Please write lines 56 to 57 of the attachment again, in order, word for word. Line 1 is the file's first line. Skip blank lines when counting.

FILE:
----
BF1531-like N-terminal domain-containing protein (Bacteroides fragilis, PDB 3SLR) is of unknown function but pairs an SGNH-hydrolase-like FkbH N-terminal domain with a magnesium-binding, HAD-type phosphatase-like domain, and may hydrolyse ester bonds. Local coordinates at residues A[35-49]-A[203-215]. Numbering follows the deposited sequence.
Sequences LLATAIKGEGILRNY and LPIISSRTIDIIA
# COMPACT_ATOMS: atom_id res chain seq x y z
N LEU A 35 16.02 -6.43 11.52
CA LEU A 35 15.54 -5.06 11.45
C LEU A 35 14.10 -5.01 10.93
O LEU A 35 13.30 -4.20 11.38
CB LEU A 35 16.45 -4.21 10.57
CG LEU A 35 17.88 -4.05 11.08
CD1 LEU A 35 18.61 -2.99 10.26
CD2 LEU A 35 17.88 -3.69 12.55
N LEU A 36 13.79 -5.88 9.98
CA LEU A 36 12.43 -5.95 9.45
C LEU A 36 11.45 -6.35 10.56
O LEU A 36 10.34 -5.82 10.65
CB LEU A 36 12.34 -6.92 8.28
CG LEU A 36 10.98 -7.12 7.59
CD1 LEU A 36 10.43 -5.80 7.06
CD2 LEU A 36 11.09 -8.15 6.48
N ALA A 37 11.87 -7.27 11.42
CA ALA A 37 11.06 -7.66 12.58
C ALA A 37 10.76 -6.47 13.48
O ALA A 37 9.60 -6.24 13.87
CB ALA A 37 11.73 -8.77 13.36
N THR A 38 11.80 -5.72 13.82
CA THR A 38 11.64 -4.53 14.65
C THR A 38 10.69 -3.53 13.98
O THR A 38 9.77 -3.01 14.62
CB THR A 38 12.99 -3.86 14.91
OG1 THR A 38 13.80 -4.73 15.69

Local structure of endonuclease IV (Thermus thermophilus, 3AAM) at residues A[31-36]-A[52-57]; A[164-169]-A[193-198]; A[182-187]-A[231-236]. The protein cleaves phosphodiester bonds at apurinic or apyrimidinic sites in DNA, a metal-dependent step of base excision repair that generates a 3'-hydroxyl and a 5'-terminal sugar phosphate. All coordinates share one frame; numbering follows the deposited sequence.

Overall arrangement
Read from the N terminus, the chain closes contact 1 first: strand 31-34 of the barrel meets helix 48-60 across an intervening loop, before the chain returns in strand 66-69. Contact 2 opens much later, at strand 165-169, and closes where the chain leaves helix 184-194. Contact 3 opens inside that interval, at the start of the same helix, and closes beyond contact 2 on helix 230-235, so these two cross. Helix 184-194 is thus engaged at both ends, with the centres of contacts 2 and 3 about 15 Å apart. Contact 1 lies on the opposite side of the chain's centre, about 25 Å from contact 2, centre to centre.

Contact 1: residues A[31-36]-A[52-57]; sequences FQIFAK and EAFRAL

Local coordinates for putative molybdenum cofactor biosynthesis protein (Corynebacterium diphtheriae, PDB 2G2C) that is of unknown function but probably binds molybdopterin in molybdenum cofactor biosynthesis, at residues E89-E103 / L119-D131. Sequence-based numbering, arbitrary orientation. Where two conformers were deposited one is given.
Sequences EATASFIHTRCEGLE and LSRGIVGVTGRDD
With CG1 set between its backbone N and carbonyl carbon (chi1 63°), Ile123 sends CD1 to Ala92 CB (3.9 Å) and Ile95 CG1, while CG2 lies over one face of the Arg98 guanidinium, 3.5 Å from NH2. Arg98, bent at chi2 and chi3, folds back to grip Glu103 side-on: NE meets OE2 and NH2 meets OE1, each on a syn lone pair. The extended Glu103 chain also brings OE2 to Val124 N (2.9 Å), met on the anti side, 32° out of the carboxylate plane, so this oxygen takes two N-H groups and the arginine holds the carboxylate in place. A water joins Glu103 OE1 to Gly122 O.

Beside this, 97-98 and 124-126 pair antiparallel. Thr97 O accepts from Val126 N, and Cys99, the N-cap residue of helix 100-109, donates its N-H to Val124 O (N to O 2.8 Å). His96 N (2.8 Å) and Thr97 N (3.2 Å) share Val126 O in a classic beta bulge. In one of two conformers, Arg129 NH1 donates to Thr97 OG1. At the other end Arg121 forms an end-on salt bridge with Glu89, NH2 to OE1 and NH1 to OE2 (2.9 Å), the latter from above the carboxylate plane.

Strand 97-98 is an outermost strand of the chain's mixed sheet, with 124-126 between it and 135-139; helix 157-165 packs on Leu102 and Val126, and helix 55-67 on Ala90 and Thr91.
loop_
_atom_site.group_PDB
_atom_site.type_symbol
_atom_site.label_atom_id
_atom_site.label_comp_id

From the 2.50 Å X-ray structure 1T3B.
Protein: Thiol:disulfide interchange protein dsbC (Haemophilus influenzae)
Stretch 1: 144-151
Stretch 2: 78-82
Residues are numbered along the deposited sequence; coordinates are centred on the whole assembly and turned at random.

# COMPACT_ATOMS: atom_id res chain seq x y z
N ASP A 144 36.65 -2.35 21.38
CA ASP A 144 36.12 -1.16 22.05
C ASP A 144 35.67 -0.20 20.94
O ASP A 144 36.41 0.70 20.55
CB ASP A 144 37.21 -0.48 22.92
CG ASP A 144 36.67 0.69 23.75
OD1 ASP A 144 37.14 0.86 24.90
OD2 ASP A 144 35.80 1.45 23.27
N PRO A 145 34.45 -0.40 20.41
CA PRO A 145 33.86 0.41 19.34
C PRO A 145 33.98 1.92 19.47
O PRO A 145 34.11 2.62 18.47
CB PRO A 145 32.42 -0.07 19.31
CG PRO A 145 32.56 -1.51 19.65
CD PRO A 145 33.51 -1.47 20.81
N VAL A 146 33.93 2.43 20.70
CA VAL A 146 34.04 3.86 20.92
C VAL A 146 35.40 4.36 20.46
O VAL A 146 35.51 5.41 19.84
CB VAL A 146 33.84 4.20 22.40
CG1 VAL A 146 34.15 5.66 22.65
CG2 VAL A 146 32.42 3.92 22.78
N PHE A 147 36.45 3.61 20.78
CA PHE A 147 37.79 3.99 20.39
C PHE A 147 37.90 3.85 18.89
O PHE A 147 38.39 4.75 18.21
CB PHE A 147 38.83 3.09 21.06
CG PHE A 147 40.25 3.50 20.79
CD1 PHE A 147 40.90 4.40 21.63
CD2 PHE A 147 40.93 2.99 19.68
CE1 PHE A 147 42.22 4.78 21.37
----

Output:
CG ASP A 144 36.67 0.69 23.75
OD1 ASP A 144 37.14 0.86 24.90